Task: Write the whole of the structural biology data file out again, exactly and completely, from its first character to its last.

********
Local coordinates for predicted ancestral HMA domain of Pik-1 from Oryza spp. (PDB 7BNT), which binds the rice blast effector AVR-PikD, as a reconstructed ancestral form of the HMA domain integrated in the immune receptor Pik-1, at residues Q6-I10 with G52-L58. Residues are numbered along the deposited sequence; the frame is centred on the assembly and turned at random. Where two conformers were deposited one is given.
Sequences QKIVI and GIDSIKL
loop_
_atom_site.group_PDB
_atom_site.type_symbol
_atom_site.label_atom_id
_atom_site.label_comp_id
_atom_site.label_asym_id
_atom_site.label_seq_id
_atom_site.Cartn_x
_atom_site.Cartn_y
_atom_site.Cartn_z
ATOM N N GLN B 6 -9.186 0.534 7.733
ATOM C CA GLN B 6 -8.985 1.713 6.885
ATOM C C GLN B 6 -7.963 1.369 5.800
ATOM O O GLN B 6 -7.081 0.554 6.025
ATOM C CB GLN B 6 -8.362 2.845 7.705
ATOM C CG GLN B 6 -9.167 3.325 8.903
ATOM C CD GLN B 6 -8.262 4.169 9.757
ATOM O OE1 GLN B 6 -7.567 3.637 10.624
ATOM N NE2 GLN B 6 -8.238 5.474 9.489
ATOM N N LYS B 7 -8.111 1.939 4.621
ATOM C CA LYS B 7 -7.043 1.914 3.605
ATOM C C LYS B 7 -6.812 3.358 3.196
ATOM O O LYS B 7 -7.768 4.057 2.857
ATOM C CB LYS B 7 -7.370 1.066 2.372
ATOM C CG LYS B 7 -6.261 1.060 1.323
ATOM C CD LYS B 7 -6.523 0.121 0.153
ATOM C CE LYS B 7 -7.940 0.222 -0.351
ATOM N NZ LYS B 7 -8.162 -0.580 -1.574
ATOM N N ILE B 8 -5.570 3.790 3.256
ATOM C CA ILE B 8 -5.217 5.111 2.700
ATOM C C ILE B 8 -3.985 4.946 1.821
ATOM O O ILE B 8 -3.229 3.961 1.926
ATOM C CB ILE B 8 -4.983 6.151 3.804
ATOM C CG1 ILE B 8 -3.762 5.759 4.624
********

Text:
Local coordinates for predicted ancestral HMA domain of Pik-1 from Oryza spp. (PDB 7BNT), which binds the rice blast effector AVR-PikD, as a reconstructed ancestral form of the HMA domain integrated in the immune receptor Pik-1, at residues Q6-I10 with G52-L58. Residues are numbered along the deposited sequence; the frame is centred on the assembly and turned at random. Where two conformers were deposited one is given.
Sequences QKIVI and GIDSIKL
loop_
_atom_site.group_PDB
_atom_site.type_symbol
_atom_site.label_atom_id
_atom_site.label_comp_id
_atom_site.label_asym_id
_atom_site.label_seq_id
_atom_site.Cartn_x
_atom_site.Cartn_y
_atom_site.Cartn_z
ATOM N N GLN B 6 -9.186 0.534 7.733
ATOM C CA GLN B 6 -8.985 1.713 6.885
ATOM C C GLN B 6 -7.963 1.369 5.800
ATOM O O GLN B 6 -7.081 0.554 6.025
ATOM C CB GLN B 6 -8.362 2.845 7.705
ATOM C CG GLN B 6 -9.167 3.325 8.903
ATOM C CD GLN B 6 -8.262 4.169 9.757
ATOM O OE1 GLN B 6 -7.567 3.637 10.624
ATOM N NE2 GLN B 6 -8.238 5.474 9.489
ATOM N N LYS B 7 -8.111 1.939 4.621
ATOM C CA LYS B 7 -7.043 1.914 3.605
ATOM C C LYS B 7 -6.812 3.358 3.196
ATOM O O LYS B 7 -7.768 4.057 2.857
ATOM C CB LYS B 7 -7.370 1.066 2.372
ATOM C CG LYS B 7 -6.261 1.060 1.323
ATOM C CD LYS B 7 -6.523 0.121 0.153
ATOM C CE LYS B 7 -7.940 0.222 -0.351
ATOM N NZ LYS B 7 -8.162 -0.580 -1.574
ATOM N N ILE B 8 -5.570 3.790 3.256
ATOM C CA ILE B 8 -5.217 5.111 2.700
ATOM C C ILE B 8 -3.985 4.946 1.821
ATOM O O ILE B 8 -3.229 3.961 1.926
ATOM C CB ILE B 8 -4.983 6.151 3.804
ATOM C CG1 ILE B 8 -3.762 5.759 4.624